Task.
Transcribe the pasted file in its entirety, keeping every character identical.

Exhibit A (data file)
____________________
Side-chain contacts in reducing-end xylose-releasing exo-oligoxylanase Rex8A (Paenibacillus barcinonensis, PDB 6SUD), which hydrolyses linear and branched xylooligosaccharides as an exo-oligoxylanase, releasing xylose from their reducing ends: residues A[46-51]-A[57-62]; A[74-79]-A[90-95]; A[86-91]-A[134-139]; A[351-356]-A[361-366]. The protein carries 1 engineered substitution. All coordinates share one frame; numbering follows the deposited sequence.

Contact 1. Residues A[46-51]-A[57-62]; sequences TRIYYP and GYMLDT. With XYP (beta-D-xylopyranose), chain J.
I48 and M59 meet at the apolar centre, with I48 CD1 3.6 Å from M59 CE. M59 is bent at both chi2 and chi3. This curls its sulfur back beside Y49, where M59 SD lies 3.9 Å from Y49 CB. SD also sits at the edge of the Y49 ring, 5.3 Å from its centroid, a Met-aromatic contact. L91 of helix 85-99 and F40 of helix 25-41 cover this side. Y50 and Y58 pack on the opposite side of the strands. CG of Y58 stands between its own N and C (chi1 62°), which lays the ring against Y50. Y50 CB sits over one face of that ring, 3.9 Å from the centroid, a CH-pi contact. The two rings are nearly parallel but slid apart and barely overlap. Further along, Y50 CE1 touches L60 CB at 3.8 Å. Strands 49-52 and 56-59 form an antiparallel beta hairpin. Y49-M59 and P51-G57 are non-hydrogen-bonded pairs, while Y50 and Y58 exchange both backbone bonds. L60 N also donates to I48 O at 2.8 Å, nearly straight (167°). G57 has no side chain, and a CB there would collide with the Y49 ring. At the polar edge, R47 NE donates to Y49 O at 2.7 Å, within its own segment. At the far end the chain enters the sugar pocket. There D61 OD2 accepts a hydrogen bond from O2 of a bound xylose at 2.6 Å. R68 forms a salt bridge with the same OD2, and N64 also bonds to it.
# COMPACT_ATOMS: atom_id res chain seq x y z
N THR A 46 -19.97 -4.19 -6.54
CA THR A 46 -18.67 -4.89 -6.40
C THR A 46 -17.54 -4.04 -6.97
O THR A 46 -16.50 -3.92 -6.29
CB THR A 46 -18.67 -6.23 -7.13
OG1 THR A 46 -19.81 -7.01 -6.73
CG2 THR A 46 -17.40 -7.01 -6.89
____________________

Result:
Side-chain contacts in reducing-end xylose-releasing exo-oligoxylanase Rex8A (Paenibacillus barcinonensis, PDB 6SUD), which hydrolyses linear and branched xylooligosaccharides as an exo-oligoxylanase, releasing xylose from their reducing ends: residues A[46-51]-A[57-62]; A[74-79]-A[90-95]; A[86-91]-A[134-139]; A[351-356]-A[361-366]. The protein carries 1 engineered substitution. All coordinates share one frame; numbering follows the deposited sequence.

Contact 1. Residues A[46-51]-A[57-62]; sequences TRIYYP and GYMLDT. With XYP (beta-D-xylopyranose), chain J.
I48 and M59 meet at the apolar centre, with I48 CD1 3.6 Å from M59 CE. M59 is bent at both chi2 and chi3. This curls its sulfur back beside Y49, where M59 SD lies 3.9 Å from Y49 CB. SD also sits at the edge of the Y49 ring, 5.3 Å from its centroid, a Met-aromatic contact. L91 of helix 85-99 and F40 of helix 25-41 cover this side. Y50 and Y58 pack on the opposite side of the strands. CG of Y58 stands between its own N and C (chi1 62°), which lays the ring against Y50. Y50 CB sits over one face of that ring, 3.9 Å from the centroid, a CH-pi contact. The two rings are nearly parallel but slid apart and barely overlap. Further along, Y50 CE1 touches L60 CB at 3.8 Å. Strands 49-52 and 56-59 form an antiparallel beta hairpin. Y49-M59 and P51-G57 are non-hydrogen-bonded pairs, while Y50 and Y58 exchange both backbone bonds. L60 N also donates to I48 O at 2.8 Å, nearly straight (167°). G57 has no side chain, and a CB there would collide with the Y49 ring. At the polar edge, R47 NE donates to Y49 O at 2.7 Å, within its own segment. At the far end the chain enters the sugar pocket. There D61 OD2 accepts a hydrogen bond from O2 of a bound xylose at 2.6 Å. R68 forms a salt bridge with the same OD2, and N64 also bonds to it.
# COMPACT_ATOMS: atom_id res chain seq x y z
N THR A 46 -19.97 -4.19 -6.54
CA THR A 46 -18.67 -4.89 -6.40
C THR A 46 -17.54 -4.04 -6.97
O THR A 46 -16.50 -3.92 -6.29
CB THR A 46 -18.67 -6.23 -7.13
OG1 THR A 46 -19.81 -7.01 -6.73
CG2 THR A 46 -17.40 -7.01 -6.89